Photo & Text by Cat Simril Ishikawa
I live in a box. Most people do. Some live in tents, and many are homeless but the box model holds for I think the majority of people on Earth. Box’s are practical. They keep rain and snow off my head, which I really appreciate, My appreciation of architecture is quite different.
Just as Disneyland got me interested in photography as a young child by instructing me to take pictures of certain vistas. I think my first contact with unusual architecture was at Disneyland. This was expanded and re-enforced when my family began going to World’s Fairs. I attended the Seattle Fair in 62 and the New York World’s Fair in 64 with my parents. I attended Expo 67 in Montreal with my uncle Gilbert (Gib) Beatson, who designed the Western Canada Pavilion at that fair. That was the fair that really opened my eyes to what was architecturally possible. Buckminster Fuller’s Geodesic Dome for the US Pavilion and the tent-like German pavilion were as far from boxes as buildings can get. Uncle Gib’s pavilion started out flat, like the prairies, and then rose mountainously, evoking the Rockies. Symbolic architecture.
Churches and religious sites, in general, are symbolic architecture. I saw lots of good ones in Europe but got tired of them after a while. I was highly impressed by Notre Dame on my first two trips to Paris (the stained glass windows in particular) but didn’t bother to visit it on my most recent trip, though it was a few meters from my hotel. Cathedrals were built to inspire faith, and maybe they still do in some people. The most I’ve ever been affected by a religious institution was on Mt. Hiei. As my family walked up the mountain on a visit to Kyoto in 1979, I would see parts of a temple as we walked around the Mt. First one part from one vista, then another part as we walked further. Like the temple was playing Peek-a-boo with us. I like architecture that plays with my senses.
I recently read an article called “Don’t Judge a Building by its Walls, architecture is about space and how it feels,” by Noah Charney at Salon.com. In the article, Noah argues that we can feel great architecture when we are within it. This may well be true. Ideally, a building is inspiring both within and without, and human brains are attuned to such things, just as humans are attuned to music: we know when it’s out of tune. I found this to be true in my favorite building in Vancouver, Arthur Erickson’s UBC Museum of Anthropology. Looks great from the outside too. But in my experience, this is rarely the case. Although Vancouver is blessed with numerous examples of Erickson’s architecture, I’m told by students of the Erickson-designed Simon Fraser University that it’s rather oppressive to actually attend classes in the building, however great it looks from the outside. The court buildings also look great, but it’s the place where people are convicted of serious crime. Do we want to feel good about that?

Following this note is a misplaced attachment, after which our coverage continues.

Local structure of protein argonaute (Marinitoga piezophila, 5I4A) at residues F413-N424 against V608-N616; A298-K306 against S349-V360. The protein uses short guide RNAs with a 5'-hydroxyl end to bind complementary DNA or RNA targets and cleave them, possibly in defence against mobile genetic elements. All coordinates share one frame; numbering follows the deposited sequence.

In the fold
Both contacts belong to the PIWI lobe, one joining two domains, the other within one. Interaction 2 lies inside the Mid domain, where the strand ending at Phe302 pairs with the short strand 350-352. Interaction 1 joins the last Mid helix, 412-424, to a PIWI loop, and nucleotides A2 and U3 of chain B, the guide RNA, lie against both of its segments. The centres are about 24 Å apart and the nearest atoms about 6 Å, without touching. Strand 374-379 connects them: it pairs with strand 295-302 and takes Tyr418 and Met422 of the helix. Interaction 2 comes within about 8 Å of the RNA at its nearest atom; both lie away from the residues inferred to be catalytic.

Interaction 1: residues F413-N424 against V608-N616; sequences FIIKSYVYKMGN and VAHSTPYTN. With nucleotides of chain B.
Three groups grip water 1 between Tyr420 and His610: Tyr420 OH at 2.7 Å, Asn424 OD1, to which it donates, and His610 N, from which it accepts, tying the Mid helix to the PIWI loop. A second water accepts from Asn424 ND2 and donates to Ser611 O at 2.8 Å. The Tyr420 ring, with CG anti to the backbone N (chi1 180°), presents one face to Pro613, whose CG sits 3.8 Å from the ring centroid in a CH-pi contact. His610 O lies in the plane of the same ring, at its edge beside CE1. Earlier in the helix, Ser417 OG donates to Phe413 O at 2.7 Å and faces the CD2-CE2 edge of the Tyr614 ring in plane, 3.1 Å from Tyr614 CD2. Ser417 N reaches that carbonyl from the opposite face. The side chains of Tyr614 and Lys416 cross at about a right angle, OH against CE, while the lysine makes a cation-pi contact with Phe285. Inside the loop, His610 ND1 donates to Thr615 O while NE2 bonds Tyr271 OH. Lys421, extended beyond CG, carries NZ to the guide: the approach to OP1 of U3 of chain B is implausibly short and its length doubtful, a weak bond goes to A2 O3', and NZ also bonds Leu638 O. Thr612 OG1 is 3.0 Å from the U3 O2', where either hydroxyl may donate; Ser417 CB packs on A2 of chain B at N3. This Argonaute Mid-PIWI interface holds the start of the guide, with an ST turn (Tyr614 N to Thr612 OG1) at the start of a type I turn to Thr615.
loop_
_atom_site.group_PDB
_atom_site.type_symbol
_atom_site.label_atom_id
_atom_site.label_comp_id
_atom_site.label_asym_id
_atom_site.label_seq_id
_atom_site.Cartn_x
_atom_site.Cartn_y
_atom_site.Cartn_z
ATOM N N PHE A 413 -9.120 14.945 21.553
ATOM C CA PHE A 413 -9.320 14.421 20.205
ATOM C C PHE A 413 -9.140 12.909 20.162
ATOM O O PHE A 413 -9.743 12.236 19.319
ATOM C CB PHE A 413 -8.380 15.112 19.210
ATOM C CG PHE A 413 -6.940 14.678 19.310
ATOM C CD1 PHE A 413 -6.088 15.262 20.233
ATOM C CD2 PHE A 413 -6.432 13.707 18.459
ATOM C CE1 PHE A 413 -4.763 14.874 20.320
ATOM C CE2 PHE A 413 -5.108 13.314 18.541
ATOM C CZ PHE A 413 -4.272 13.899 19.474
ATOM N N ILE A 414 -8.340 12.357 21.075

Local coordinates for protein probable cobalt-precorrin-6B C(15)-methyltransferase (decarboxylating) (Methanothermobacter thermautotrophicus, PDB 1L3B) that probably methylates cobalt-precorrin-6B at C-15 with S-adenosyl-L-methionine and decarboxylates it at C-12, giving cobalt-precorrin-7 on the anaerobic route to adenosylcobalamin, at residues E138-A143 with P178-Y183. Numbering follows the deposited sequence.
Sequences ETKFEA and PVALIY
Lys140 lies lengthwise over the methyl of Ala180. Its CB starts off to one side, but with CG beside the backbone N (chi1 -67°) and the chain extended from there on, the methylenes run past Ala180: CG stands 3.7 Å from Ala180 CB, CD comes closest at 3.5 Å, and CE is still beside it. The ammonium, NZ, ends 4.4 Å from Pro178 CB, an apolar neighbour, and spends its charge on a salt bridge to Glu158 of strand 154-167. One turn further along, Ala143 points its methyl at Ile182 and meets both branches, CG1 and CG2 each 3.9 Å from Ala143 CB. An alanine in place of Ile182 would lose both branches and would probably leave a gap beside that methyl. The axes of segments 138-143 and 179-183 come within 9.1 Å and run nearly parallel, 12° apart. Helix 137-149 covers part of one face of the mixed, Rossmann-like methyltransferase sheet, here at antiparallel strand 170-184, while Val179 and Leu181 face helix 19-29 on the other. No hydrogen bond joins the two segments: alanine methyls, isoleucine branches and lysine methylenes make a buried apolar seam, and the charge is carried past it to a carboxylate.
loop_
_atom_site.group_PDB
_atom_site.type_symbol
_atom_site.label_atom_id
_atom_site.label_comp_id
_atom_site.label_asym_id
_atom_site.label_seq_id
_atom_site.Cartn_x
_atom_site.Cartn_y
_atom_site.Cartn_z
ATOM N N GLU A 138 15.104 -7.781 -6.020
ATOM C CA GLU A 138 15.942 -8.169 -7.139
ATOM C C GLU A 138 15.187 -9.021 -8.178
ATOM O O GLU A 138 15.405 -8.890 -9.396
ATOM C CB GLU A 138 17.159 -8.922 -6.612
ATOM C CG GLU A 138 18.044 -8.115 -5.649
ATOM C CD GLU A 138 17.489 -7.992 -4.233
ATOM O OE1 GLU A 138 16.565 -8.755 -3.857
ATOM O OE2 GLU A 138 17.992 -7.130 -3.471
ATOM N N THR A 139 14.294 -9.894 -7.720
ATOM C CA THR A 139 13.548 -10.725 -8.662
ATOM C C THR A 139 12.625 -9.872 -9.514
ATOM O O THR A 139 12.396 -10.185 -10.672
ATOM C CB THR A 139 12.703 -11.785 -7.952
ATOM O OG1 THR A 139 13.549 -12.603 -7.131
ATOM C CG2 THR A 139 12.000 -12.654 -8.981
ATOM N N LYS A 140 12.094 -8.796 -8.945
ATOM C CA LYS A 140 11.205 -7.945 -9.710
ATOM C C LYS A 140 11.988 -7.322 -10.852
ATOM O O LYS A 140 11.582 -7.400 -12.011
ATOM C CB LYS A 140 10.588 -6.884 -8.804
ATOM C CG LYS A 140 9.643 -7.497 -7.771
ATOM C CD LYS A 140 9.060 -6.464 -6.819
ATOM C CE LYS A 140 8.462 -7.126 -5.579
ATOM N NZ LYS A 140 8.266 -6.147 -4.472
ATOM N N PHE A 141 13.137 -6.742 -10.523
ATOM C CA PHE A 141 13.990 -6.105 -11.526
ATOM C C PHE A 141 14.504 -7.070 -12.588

On the basis of the two of his buildings I’ve visited, Frank Gehry is my favorite living architect, and the favorite of many other architecture fans as well. His Experience Music Project in Seattle and his newer Louis Vuitton Foundation in Paris are stunning from without and at least full of interesting exhibits. Someday I hope to see his most famous building, The Guggenheim in Bilbao, Spain. I’ve had the good fortune to visit the original Guggenheim in NYC by Gehry’s predecessor in architectural fame, Frank Lloyd Wright, as well as Wright’s Robie House in Chicago, Great architecture is the gift that never stops giving, at least to me. Architecture is the main motivating factor in my travels, although due to the cost of such travel, I’ll probably have to settle for just seeing pictures of buildings I’d most love to see. However, North Vancouver seems to have discovered the interesting architecture of late. I now have to only walk a few blocks to see inspiring buildings, almost as if I were in Europe. I hope this trend continues.